A question of ingredients
However, the demarcation between medical products and food supplements with regard to their health-related advertising claims is also limited. Here it may be worthwhile to rummage in the legal foundations from other areas of law at .
An identification of the intended mechanism of action is therefore indispensable and must always be presented in a product-specific manner. The demarcation between medicinal products, foodstuffs and medical devices can become sufficiently complex.
The MDR describes the classification of medical devices with the help of Article 51 in Chapter V and 22 classification rules in Annex VIII. In principle, the classification of medical devices is based on the intended purpose in connection with the risks of the product (Article 51 Paragraph 1).
Based on this, the classification is made into 4 risk classes:
- Class I (m, s, r)
- Class IIa
- Class IIb
- Class III
Class I products are associated with the lowest risks and class III products with the highest risks. For differentiation, there are general classification rules for both invasive and non-invasive devices as well as for active medical devices. Rules 14 to 22 are dedicated to particular aspects of classification where specific product characteristics stand out.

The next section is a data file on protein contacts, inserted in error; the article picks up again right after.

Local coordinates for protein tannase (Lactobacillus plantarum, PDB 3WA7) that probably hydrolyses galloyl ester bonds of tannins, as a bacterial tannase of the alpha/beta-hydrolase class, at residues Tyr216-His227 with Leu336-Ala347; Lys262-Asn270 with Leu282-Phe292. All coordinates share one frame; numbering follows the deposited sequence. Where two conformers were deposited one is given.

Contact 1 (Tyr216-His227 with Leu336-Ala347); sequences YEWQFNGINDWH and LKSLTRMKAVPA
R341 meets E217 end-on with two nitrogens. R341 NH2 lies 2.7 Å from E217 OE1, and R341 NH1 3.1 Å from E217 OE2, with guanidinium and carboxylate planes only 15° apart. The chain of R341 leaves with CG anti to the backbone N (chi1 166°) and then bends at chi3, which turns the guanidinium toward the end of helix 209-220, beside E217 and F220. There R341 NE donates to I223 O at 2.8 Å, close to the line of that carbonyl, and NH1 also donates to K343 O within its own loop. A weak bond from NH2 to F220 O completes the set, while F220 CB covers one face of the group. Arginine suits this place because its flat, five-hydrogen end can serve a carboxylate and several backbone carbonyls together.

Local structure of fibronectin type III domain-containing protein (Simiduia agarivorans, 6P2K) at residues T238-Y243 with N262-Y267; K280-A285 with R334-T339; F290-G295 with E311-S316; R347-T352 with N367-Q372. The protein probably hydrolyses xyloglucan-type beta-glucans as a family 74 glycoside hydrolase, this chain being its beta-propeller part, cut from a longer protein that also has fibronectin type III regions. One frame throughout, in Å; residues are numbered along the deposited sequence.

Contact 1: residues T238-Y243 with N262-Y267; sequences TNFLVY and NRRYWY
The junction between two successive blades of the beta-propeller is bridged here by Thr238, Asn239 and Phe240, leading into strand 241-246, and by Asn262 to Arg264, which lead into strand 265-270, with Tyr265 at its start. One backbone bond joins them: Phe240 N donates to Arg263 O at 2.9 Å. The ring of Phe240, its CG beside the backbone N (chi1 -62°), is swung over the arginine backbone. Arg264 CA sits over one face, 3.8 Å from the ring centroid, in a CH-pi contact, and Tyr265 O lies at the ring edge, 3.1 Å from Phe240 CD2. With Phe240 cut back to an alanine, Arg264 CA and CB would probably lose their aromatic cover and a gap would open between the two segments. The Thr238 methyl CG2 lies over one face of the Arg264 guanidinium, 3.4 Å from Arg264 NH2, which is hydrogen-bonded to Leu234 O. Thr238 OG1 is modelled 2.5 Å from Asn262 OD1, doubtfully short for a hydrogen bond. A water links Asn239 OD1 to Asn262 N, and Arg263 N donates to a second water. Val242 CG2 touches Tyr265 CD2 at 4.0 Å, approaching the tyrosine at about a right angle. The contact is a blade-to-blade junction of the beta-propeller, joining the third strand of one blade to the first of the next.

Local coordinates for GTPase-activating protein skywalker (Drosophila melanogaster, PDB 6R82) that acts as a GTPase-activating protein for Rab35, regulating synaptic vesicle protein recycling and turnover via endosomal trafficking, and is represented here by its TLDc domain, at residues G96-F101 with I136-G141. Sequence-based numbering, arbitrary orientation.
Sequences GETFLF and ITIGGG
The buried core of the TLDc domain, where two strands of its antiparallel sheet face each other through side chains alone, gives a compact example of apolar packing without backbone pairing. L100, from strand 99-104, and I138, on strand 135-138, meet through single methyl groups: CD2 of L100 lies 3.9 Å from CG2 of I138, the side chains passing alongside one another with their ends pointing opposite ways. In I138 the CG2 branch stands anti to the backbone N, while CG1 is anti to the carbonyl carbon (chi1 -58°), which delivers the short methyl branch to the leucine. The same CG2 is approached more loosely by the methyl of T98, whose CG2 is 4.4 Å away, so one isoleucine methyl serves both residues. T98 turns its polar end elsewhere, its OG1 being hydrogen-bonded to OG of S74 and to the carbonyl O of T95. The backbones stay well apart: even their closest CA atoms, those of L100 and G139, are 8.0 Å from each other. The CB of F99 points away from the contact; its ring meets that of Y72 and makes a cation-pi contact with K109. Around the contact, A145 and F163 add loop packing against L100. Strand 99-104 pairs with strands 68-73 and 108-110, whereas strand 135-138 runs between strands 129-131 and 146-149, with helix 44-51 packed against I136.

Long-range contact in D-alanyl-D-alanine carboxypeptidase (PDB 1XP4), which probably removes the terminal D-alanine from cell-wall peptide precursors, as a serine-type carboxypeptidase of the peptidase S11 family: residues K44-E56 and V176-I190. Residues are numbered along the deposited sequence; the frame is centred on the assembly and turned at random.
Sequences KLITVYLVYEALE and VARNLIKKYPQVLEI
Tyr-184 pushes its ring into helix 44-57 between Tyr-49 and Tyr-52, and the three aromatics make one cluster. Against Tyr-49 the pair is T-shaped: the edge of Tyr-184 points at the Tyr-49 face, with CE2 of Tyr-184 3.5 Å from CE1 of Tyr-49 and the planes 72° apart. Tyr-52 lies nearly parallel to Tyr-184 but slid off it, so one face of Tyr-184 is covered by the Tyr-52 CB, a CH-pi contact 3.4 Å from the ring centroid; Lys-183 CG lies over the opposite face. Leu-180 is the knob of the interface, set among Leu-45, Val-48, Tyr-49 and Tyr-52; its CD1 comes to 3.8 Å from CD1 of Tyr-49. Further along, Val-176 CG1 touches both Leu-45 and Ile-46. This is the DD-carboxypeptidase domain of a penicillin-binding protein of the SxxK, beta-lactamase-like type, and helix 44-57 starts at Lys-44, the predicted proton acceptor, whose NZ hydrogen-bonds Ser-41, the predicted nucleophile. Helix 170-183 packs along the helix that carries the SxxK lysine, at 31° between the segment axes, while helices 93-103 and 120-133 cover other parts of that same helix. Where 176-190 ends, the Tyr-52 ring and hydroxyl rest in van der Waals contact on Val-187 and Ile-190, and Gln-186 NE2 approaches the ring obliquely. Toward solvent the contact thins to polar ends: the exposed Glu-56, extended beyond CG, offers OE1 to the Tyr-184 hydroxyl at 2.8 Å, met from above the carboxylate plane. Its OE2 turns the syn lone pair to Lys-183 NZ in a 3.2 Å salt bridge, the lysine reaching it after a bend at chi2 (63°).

An invasive device is intended to be used in the human body. The only distinction is whether the medical device enters the body through a body orifice or through a surgical intervention. The MDR defines a body orifice as all natural openings of the body and the outer surface of the eyeball on the one hand and surgically created permanent openings on the other.
If a surgical procedure is performed to introduce an MP into the body, the term surgically invasive is used (see Annex VIII, Chapter I, Section 2, No. 2.2 MDR).
An active medical device (cf. Article 2 No. 4 MDR) is characterised by the fact that its operation depends on a source of energy and that an effect is achieved by means of a change in the density or conversion of this energy. Exceptions are the energy types human power and gravity. However, if a device is used to transfer energy, substances or other elements between an active device and the patient, this is not considered to be an active device if no significant change of energy, substances and parameters takes place.
Software is generally considered an active product.
Products that cannot be classified based on their invasiveness or activity or that have special properties can be classified using rules 14 to 22.
These include, for example, products,
- with a medicinal substance as an ingredient,
- for contraception,
- for protection against sexually transmitted diseases,
- especially for disinfecting or cleaning MP,
- especially for recording X-ray images,
- in relation to non-viable or dead tissues or cells of human or animal origin or their derivatives
- with nanomaterials in connection with internal exposure
- for the processing of medicinal products by inhalation
- from substances or combinations of substances with uptake by the body or local distribution on the body
- with integrated or built-in diagnostic function with simultaneous active, therapeutic application
As an aid to interpretation, the Medical Device Coordination Group has produced a guidance document: MDCG 2021-24 Guidance on classification of medical devices.